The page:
I often wonder what the appeal of stuff like this is, but it's really not all that complicated. Some find is ridiculous and pitiful and unintentionally funny. Some approach this stuff apprehensively but with an open mind to evaluate the evidence presented. And there are people like me who get suckered in through our love of horror movies and love of movies involving ghosts, demons, etc. But there's also this other group who can't just rest easy in their own faith and are so desperate for proof of the afterlife they actually eat this embarrassing junk up simply because they want to believe it. Things like Ghost Adventures and this documentary provide them with the affirmation they desire.
Just as false prophet televangelists convince their flock that God speaks to them, comes to them in their dreams and wants them to hand over their money, Bagans has a similar scam going where ghosts contact him, he has visions of things like a "12 foot tall goat figure" (lol) in his dreams and then he makes a shit ton of money off of it. The real phenomenon here that requires further study isn't the supernatural, it's the people made of flesh-and-blood willing to buy what he's selling. Another study should be done as to why IMDb was flooded with 10 star reviews that were mysteriously sent in large numbers on the same exact days and with the same exact grammatical errors.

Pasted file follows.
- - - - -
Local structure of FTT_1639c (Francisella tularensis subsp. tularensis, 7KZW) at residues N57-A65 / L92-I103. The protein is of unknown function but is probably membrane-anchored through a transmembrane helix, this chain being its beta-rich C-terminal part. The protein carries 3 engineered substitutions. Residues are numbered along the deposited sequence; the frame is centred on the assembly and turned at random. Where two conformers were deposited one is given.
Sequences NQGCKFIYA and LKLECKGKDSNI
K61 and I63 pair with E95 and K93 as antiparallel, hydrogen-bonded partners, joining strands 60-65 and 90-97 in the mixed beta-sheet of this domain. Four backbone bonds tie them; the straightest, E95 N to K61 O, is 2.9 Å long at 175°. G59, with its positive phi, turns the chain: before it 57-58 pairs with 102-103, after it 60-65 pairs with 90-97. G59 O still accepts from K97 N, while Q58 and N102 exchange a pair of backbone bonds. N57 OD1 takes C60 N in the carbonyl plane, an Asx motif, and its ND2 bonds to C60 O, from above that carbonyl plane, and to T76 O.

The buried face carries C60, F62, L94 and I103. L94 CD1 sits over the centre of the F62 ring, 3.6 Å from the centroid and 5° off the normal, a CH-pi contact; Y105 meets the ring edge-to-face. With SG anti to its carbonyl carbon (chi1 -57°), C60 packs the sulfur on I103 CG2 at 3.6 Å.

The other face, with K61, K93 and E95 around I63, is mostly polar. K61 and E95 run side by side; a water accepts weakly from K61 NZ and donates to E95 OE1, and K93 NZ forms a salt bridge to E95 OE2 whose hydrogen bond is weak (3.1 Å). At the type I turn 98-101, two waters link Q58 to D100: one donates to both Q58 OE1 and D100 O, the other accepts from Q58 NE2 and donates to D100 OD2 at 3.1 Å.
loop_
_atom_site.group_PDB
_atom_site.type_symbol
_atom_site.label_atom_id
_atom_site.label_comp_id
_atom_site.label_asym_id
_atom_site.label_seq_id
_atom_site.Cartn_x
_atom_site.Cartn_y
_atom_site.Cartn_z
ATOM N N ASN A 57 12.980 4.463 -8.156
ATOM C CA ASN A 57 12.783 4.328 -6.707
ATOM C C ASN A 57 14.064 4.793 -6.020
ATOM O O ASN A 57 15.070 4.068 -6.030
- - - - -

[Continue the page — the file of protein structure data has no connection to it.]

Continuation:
Speaking of IMDb, they've also removed their message boards to help minimize viewer dissent along with implementing an easy-to-abuse favorable / not favorable system to downgrade inconveniently negative reviews. But we're smarter than all that and not so easily fooled, right? And we also aren't fooled by genre sites like Dread Central praising this idiocy either, right? This is the same Dread Central that was actively promoting this swill for months prior to its release with a bunch of "exclusive" articles, a podcast interview, a Demon House "Artwork Premiere," an "Exclusive Q&A" with Bagans, various promotions of his Vegas "Haunted Museum" and more. In light of all that, their glowing review shouldn't come as much of a surprise, should it? Actually, it's downright shameless, as is the fact the review is then allowed to factor into Rotten Tomatoes to boost its score. When reviews from supposed film experts and professional "critics" can be factored into a film's PR budget, that's just one more nail in the coffin as far as unbiased film criticism is concerned.